Surgeons agreed with the calculated optimal treatment for asymptomatic abdominal aortic aneurysms based on the model of maximised life expectancy in the majority of cases. They displayed different decision behaviour, particularly for older patients with aneurysms of intermediate size with many risk factors and for younger patients with small aneurysms and few risk factors. For both groups of patients there are conflicting indications for surgery—for example, for larger aneurysms and for younger patients surgery is preferred, but for older patients and for smaller aneurysms watchful waiting is preferred. Because of these conflicting indications for surgery, it might be expected that reported decision difficulty for these cases would be higher. However, this was only partly the case. In younger patients with smaller aneurysms this was not so. Surgeons might not realise that, in these patients with a relatively high life expectancy, the cumulative risk of rupture of the aneurysm in the long term is higher than the risk of operative mortality. Reported difficulty of a treatment decision cannot therefore be used as a straightforward indication for a selective use of the decision model. It is notable, however, that the surgeons in this study decided to perform surgery less often than was actually done in the past.
In an earlier study the maximised life expectancy model had been shown to be a good predictor of operative mortality13 and comparable accuracy was found in this study. Two surgeons seemed to be as good or even better than the model. However, this analysis is based on only a few patients who died during the operation and needs to be studied further. A multicentre trial is currently underway to validate the decision model.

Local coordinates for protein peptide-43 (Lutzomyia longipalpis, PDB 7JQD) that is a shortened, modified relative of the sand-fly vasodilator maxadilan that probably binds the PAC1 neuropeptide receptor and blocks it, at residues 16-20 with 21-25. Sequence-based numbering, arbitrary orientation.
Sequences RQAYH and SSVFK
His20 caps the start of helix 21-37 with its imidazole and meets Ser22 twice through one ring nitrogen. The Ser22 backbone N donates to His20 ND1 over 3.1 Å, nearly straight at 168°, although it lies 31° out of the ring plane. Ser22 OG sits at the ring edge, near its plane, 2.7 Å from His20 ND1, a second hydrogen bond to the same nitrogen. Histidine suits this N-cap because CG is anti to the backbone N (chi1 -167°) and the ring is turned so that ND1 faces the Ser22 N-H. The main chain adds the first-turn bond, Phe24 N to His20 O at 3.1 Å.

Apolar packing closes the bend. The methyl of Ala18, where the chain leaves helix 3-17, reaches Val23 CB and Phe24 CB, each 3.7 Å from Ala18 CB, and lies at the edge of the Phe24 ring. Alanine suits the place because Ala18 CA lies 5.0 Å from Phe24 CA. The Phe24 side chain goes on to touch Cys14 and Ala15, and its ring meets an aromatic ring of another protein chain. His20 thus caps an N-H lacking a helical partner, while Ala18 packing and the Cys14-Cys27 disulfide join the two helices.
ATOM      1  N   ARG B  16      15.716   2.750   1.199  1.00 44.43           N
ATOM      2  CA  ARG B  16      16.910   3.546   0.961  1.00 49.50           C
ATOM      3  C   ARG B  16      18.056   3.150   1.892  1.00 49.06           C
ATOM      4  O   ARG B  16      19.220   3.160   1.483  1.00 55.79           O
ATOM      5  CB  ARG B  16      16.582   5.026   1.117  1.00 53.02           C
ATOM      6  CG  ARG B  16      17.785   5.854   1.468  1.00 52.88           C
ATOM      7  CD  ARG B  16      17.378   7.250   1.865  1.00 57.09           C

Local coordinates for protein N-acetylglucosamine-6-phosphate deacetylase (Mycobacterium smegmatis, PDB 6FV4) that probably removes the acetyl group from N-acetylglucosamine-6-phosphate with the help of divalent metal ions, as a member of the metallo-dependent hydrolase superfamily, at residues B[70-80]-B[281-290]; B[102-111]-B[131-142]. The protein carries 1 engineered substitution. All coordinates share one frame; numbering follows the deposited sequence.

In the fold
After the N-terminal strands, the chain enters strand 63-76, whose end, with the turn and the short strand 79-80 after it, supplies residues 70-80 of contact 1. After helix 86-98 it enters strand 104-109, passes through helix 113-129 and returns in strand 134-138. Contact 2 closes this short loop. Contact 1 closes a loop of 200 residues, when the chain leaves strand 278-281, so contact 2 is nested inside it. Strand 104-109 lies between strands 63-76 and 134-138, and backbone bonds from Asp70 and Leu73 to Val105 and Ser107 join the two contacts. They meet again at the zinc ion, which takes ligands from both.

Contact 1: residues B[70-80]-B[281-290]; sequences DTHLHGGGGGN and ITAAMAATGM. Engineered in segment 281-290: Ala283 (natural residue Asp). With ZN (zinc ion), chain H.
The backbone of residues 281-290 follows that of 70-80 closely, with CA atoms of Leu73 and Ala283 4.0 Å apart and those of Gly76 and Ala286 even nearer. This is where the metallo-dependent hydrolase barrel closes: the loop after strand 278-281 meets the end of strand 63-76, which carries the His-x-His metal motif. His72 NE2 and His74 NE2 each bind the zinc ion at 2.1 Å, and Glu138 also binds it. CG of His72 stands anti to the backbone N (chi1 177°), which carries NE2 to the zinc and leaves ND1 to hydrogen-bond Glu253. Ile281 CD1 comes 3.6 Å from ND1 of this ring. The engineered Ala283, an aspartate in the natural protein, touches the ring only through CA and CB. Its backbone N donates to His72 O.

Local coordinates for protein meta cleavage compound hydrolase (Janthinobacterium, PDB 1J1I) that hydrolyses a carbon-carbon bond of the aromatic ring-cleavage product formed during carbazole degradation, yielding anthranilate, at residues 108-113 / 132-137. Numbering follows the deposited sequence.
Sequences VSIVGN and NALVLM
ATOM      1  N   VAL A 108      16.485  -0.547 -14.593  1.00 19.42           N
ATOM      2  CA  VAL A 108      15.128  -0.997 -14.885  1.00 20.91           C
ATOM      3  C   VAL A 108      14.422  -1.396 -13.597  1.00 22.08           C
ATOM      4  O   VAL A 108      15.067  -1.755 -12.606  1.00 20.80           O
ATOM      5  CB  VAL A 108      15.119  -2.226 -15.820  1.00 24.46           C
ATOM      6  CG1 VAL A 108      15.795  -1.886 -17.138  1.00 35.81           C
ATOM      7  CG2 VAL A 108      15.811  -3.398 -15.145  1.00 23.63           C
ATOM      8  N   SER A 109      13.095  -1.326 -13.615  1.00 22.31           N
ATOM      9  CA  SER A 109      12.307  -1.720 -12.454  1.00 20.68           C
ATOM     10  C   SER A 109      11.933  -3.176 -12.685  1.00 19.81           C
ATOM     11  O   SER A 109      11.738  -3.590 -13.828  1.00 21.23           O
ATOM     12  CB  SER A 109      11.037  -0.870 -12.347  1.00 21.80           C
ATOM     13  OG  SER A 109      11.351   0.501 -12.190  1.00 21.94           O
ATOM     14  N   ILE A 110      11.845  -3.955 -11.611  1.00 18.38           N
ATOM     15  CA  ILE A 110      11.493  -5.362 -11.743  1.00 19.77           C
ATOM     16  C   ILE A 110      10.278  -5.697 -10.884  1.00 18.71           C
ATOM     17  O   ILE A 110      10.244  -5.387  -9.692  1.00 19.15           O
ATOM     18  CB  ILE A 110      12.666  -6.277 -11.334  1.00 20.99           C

A possible limitation of our study is that we used only four experienced surgeons from one hospital. The results of our study cannot therefore be interpreted as a description of how surgeons in general decide about the management of patients with asymptomatic aortic abdominal aneurysms. In particular, the results might be different for less experienced surgeons. Our study showed that the cases about which the surgeons disagreed with the model were those for which the indications for operating versus not operating were in conflict. It is thus not surprising that surgeons disagreed with the model for these cases and it might be expected that other surgeons (more or less) do the same. In addition, our analyses showed that there were few differences between surgeons in patient characteristics in the four decision categories, which suggests that the decision policies were fairly similar.
A decision tool is developed to support the decisions of physicians. It should therefore always be possible for physicians to deviate from the model's advice. The decision model can be helpful in analysing the reasons why a physician disagrees with it. It might be the case that the physician is wrong—for example, in our study surgeons did not take into account the long term risk of rupture. It might also be the case that the model is wrong because the model does not include patient specific risk factors such as diabetes or patient preferences. In this way, the model can be used by (inexperienced) surgeons to learn to make better decisions and to learn when it is advisable to use the model. Our study also shows that it is likely that surgeons will make decisions more in accordance with the model as they gain more experience, as was the case with one of the more experienced surgeons in our study (surgeon 4).
In conclusion, an evidence based decision analytical model for treatment decisions can be used to increase the quality of clinical decisions and as a teaching tool to make better decisions.19 This might lead to better quality of care.
The authors would like to thank the surgeons of the Leiden University Hospital for their participation in this study, Profes-sor Dr G van der Wal for his comments on an earlier version of this paper, and Drs H J Ader and D Bezemer for their statistical advice.